Referring to Figures 20-23, there is shown a constructional embodiment of the type of device shown in Figure 8. The electrodes are mounted between two discs of insulating material 91 and 10 for example of mica which have serrated edges adapted to bear against the inner walls of the envelope f. The anodes di and d2 and auxiliarY electrodes ei and e2 are mounted upon the mica dics 9 and I0 with the aid of lugs II which pass through holesin the discs and are bent over. Thus the electrodes di, d2, ei, e serve to form a rigid structure with the discs 9 and ID. The cathode a is located in apertures in the centres of the discs 9 and ID and the grid supporting rods s also pass through holescin the discs 9 and 1O. The cathode is of the indirectly heated type and the heater is brought out through leads 12 and 13, the cathode itself being connected to lead II. The anode parts d and d2 are connected together by a wire 15 and to a lead 16. The auxiliary electrode parts ei, and e2 are connected together and to shields t by a wire II and to a lead IS and also to the cathode a. The grids b and c ore connected respectively to leads 19 and 20. The shields t are provided in the shadow cast by the rods s for the purpose described in connection with Figure 8. These shields are fixed to the mica discs 9 and 10 with the aid of lugs 21. , The anode sections di and d2 may be provided as shown with slats or projections 22 in the form1 of small part annular members of sheet material These slats are preferably arranged fairly neal to the upper and lower end of each section d and d2. In one example they are distant fron the ends of the sections di and d2 by about on fifth the whole length of the sections. The pur pose of these slats is to intercept electrons tray elling obliquely in the anode-screen space whic. might in the absence of the slats reach th screen around the outside of the space charg areaIt has been found that in addition to the va. ous factors influencing the behavior of discharE devices according to this invention already mer tioned, there are certain other points whic should be taken into consideration. If tl screening grid be arranged too close to the coi trol grid or be too open, the control grid mr produce a reduction in potential in the anod screen space. )his reduction in potential e hances the effect of the auxiliary electrode ai must be taken into account when designing t device or else firstly the knee of the character tic may be of unduly large radius of curvatt and secondly the impedance of the device aix the knee voltage may be lowered. The forn effect is believed to arise because the virti cathode disappears at different voltages at d ferent points in the anode-screen space. '1 latter effect is believed to arise from the influe: of the control grid in preventing the removal 5 secondary space charge from the screen by anode.

In some constructions it is desirable to a the apertures in the control grid with the al tures in the screen in the direction of the e tron stream and if a device is designed to oi ate satisfactorily in accordance with the pre invention with aligned grids it may be-foun operate unsatisfactorily if the grids are ....  ^ ,.nii+ -nP is equivalent to la igned. The e e c p produced by the use of a screen which is too open.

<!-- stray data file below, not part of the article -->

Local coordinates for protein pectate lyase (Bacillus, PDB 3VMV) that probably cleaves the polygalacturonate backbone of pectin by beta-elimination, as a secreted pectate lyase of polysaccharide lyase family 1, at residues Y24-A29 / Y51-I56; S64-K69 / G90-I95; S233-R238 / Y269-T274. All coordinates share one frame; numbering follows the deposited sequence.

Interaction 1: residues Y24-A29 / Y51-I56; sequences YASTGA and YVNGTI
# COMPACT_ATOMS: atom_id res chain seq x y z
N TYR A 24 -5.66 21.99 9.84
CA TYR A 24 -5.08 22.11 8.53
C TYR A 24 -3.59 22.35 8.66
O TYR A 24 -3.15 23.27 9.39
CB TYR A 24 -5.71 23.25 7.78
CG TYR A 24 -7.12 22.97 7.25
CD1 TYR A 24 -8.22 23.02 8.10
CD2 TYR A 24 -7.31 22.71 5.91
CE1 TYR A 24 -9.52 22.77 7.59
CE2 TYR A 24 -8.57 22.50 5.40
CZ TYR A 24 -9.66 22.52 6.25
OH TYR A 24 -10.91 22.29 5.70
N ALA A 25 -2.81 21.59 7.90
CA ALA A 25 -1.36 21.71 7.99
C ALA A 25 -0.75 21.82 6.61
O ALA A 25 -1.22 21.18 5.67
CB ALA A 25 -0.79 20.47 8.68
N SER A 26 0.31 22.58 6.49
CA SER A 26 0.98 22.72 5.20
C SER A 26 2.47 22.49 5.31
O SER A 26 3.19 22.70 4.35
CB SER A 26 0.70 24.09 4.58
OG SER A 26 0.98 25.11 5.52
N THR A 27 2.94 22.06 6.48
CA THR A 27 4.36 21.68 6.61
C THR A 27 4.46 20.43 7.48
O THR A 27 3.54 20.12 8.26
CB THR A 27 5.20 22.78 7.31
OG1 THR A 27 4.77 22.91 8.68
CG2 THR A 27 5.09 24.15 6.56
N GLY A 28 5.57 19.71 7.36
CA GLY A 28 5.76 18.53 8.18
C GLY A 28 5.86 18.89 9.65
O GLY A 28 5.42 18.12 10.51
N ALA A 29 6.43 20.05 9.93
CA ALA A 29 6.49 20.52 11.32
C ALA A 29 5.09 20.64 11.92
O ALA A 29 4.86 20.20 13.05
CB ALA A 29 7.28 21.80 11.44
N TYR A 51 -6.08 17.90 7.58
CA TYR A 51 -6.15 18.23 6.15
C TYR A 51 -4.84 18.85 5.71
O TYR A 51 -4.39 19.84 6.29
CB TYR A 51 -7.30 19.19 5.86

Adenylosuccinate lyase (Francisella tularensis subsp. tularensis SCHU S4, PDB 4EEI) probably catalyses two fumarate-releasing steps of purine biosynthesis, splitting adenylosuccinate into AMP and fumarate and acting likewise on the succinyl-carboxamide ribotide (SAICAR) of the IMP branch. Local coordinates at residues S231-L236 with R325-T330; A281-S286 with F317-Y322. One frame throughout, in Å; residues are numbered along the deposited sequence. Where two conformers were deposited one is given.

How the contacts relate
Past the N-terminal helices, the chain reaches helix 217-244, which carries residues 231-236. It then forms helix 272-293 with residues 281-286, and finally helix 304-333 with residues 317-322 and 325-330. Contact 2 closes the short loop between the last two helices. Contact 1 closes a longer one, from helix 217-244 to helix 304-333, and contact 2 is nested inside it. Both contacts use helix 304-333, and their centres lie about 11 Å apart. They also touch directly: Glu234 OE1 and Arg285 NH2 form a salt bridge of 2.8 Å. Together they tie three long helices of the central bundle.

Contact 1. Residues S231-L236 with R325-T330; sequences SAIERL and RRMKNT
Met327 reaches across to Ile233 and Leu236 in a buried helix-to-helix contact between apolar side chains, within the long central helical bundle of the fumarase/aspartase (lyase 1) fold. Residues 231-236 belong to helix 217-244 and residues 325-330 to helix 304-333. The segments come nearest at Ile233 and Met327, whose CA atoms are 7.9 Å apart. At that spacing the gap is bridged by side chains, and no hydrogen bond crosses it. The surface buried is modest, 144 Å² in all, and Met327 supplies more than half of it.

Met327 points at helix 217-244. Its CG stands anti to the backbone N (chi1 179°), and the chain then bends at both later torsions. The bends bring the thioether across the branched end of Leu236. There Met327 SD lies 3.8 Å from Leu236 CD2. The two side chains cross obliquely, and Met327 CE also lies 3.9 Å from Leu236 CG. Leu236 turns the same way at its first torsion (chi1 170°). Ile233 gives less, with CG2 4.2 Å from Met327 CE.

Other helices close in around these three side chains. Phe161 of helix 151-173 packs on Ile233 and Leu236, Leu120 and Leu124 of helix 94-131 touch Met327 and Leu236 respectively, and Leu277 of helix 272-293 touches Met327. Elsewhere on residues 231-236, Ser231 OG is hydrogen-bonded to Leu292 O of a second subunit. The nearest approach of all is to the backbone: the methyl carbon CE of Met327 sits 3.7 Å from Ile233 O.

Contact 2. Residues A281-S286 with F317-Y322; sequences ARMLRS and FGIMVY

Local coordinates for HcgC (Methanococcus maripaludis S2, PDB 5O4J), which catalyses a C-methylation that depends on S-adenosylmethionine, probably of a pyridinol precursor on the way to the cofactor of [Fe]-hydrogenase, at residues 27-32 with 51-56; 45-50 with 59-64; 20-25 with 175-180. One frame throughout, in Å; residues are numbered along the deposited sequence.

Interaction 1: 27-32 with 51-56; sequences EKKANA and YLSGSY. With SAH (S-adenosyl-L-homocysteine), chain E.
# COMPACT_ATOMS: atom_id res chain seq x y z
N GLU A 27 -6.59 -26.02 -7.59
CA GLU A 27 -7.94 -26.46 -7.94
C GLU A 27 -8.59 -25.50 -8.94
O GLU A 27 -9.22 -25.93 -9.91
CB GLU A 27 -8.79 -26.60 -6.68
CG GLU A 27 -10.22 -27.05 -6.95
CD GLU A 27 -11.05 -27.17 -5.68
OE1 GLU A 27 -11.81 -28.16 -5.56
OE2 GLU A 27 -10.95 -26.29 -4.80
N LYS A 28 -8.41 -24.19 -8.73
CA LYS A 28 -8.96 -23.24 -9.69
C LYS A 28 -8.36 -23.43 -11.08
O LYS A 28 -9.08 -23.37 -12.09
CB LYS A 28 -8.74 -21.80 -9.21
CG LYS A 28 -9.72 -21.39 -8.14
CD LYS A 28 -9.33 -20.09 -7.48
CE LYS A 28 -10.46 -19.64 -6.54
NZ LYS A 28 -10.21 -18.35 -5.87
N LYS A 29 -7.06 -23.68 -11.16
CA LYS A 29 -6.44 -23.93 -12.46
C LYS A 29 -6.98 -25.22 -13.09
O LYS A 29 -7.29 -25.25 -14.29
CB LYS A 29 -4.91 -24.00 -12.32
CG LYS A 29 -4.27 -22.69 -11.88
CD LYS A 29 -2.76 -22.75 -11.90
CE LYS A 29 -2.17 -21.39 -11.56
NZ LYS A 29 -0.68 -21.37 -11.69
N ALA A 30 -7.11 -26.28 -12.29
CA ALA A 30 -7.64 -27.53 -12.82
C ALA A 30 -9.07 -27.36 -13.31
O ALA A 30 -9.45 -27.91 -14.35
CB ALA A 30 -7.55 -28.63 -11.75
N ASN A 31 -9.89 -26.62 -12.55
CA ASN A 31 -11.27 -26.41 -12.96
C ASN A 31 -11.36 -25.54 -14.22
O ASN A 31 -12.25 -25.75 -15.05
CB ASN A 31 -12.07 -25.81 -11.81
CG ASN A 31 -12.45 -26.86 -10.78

We claim: 1. An electron discharge device comprising, within an evacuated envelope, a cathode surrounded by a control grid, a screening grid surrounding said control grid, an anode having surfaces coextensive with and disposed opposite to auxiliary electrode insulated from said anode 10 and having surfaces coextensive with and disposed opposite to other longitudinal portions of said screening grid, said anode and said auxiliary electrode being!each in a pluralitY of sections, the sections of said anode being interspersed with the sections of said auxiliary electrode.

2. An electron discharge device comprising an elongated cathode surrounded by a conarol grid, a screening grid surrounding said control grid, an anode having surfaces coextensive with and disposed opposite to longitudinal portions of said screening grid and an auxiliary electrode insulated from said anode and having surfaces coextensive with and disposed opposite to other longitudinal portions of said screening grid, said anode and said auxiliary electrode being each in a plurality of sections, the sections of said anode being interspersed with the sections of said auxiliary electrode, and each of said sections extending over substantially the whole length of said 30-cathode.

3. An electron discharge device comprising, within an evacuated envelope, a cathode surrounded by a control grid, a screening grid surrounding said control grid, an anode having surfaces coextensive with and disposed opposite to n other longitudinal portions of said screening grid e and an auxiliary electrode insulated from said Sanode and having surfaces coextensive with and Sdisposed opposite to other longitudinal portions oh f said screening grid, said anode and said auxil.e iary electrode being each in a plurality of sece tions, the sections of said anode being interspersed with the sections of said auxiliary elecL- trode and each of said sections being of part cylindrical shape and being disposed co-axially with respect to said cathode.